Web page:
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It wasn’t just companies’ balance sheets that suffered in 2020. In the wake of the COVID-19 pandemic, many of beauty’s top executives took significant pay cuts, often on a voluntary basis, for the year.
In April last year, The Estée Lauder Cos. said that several levels of employees — including president and chief executive officer Fabrizio Freda and chairman emeritus Leonard Lauder — would take pay cuts from May through October. Both cut their base salaries by 50 percent — with Freda getting a base salary of $1 million. In the year ended June 30, 2020, Freda took home a total of $18.4 million, a 14 percent decline on his total payout for the prior-year period.
He was not alone. At Walgreens Boots Alliance, CEO Stefano Pessina’s total pay fell 9.6 percent to $17.5 million in the year ended Aug. 31.
LVMH’s Bernard Arnault and the company’s board members relinquished their remuneration for April and May 2020, as well as variable remuneration for the year. Arnault’s total compensation for 2019 was 8 million euros ($9.1 million), of which 1.1 million euros ($1.3 million) was base salary. 2020 figures were not yet available at press time.
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In the year ended Sept. 30, Edgewell Personal Care’s president and CEO Rod Little’s total remuneration declined 5.2 percent, to $6.5 million.
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Hermès’ management, meanwhile, agreed to freeze their annual fixed and variable compensation for the year. That meant CEO Axel Dumas’ total pay for 2020 was flat at 3.4 million euros ($3.9 million). His variable compensation relating to 2020, to be paid this year, will drop 10.4 percent, in line with the company’s decline in pre-tax profits, to 1.6 million euros ($1.8 million), Hermès said.
At Unilever, CEO Alan Jope took a 29.6 percent drop in total pay, to 3.5 million euros ($4 million).
In May last year, L’Oréal waived 30 percent of the maximum fixed and variable remuneration for 2020 of its executive corporate officers and of any performance shares granted in 2020. That resulted in a 68.8 percent pay cut for chairman and CEO Jean-Paul Agon, who took home 3.1 million euros ($3.5 million) in 2020.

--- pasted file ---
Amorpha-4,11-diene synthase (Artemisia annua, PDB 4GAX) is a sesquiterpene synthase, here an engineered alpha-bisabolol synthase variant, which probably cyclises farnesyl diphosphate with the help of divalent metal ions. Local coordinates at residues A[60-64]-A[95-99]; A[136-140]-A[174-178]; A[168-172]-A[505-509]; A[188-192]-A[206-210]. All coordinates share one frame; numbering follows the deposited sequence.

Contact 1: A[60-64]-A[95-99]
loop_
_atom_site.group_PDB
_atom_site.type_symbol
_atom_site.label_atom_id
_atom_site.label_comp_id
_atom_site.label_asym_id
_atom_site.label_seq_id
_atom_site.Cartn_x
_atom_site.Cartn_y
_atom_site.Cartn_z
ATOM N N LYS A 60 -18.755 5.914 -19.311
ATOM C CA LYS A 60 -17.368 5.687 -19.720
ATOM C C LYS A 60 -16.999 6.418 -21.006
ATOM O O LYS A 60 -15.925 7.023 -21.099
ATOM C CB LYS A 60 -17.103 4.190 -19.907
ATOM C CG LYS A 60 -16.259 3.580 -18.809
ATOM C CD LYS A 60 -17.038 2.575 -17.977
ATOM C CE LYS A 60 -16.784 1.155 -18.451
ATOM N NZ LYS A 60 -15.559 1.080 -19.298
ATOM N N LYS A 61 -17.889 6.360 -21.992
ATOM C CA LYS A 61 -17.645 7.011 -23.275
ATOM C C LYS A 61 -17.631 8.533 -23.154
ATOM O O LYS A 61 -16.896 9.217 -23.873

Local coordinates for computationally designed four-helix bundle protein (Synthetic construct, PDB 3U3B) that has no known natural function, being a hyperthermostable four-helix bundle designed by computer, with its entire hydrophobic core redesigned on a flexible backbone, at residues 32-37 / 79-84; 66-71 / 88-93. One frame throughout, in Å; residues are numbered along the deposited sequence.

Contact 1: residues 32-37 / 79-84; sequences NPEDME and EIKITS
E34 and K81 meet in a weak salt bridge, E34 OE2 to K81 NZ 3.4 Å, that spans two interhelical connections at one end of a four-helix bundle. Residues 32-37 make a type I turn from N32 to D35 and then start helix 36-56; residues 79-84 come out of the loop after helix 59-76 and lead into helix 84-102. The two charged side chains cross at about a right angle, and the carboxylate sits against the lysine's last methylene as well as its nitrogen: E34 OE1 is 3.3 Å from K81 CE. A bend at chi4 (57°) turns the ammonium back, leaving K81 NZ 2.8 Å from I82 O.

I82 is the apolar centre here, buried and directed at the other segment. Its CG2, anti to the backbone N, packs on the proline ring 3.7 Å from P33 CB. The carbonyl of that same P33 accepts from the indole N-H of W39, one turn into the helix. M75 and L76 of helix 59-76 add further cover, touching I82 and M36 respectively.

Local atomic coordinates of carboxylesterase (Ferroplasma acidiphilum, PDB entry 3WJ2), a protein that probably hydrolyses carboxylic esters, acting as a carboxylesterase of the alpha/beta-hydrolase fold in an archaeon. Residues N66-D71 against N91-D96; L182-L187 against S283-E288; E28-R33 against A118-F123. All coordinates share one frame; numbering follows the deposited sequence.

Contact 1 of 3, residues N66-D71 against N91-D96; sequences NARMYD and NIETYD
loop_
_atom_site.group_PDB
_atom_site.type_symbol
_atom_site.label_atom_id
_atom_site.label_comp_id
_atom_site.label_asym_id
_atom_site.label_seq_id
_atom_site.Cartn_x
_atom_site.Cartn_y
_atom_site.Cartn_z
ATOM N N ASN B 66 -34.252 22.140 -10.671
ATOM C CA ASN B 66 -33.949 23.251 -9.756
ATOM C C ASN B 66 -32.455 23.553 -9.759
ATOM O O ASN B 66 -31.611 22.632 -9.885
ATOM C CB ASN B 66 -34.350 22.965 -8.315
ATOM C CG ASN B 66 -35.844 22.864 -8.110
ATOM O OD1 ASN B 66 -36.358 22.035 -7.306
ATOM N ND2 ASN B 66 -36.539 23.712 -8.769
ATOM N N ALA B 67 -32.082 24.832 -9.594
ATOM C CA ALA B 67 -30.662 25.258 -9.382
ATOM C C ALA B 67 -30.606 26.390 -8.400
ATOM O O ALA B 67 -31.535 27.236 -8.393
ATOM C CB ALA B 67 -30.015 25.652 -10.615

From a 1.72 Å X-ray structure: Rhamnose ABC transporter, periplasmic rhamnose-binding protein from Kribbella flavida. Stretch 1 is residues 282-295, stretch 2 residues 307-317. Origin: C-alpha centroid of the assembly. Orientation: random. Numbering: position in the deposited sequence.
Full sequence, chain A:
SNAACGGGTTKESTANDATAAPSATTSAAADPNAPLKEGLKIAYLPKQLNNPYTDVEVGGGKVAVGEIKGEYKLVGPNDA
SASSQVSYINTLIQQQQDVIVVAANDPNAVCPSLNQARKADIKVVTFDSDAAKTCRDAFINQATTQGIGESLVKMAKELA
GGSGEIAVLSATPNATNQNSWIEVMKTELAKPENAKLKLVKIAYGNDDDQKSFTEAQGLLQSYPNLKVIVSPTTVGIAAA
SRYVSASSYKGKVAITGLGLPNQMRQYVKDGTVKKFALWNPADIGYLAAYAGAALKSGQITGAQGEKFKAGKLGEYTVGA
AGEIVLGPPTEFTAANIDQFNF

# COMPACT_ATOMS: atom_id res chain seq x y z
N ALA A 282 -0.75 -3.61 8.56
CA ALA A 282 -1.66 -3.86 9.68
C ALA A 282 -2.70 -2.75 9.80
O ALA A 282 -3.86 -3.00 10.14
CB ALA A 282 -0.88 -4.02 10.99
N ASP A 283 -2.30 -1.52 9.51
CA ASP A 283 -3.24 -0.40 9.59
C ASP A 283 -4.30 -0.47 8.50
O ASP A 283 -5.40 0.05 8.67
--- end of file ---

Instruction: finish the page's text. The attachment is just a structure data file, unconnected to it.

Beiersdorf last April created a “Solidarity Pact for Employment” whereby it would decline government subsidies for furloughs, with executive board members waiving 20 percent of their fixed remuneration for the year. Chairman and CEO Stefan De Loecker’s total pay dropped 55.7 percent, to 2.1 million euros ($2.4 million).
With increases in compensation, Johnson & Johnson’s Alex Gorsky and Procter & Gamble’s David Taylor were exceptions to the rule — among the listed Top 100 companies that had disclosed their 2020 compensation data at press time, at least. Their significantly broader portfolios mean numbers — and salaries — aren’t necessarily comparable to the players present predominantly in beauty or luxury, however. J&J, in particular, was making headlines last year more for its involvement in vaccine development than for its beauty activity. CEO Alex Gorsky took home $29.6 million in total pay, a 16.5 percent increase year-on-year. In the fiscal year ended June 30, 2020, meanwhile, P&G chairman, president and CEO David Taylor earned a total of $22.9 million, up 11.7 percent compared with the prior-year period.
In 2019, Gorsky, Freda and Taylor were the highest paid executives among the listed companies in the Top 100 ranking. That changed in 2020, when Coty took on Sue Nabi with a base salary of 3 million euros ($3.4 million, significantly higher than her predecessor, Pierre Laubies, who had a base salary of $1.5 million before it was slashed due to the pandemic. Nabi is also set to earn 10 million shares a year, which according to Stifel analyst Mark Astrachan, that puts her total compensation over a three-year period at around or above $140 million, making her beauty’s highest paid executive.
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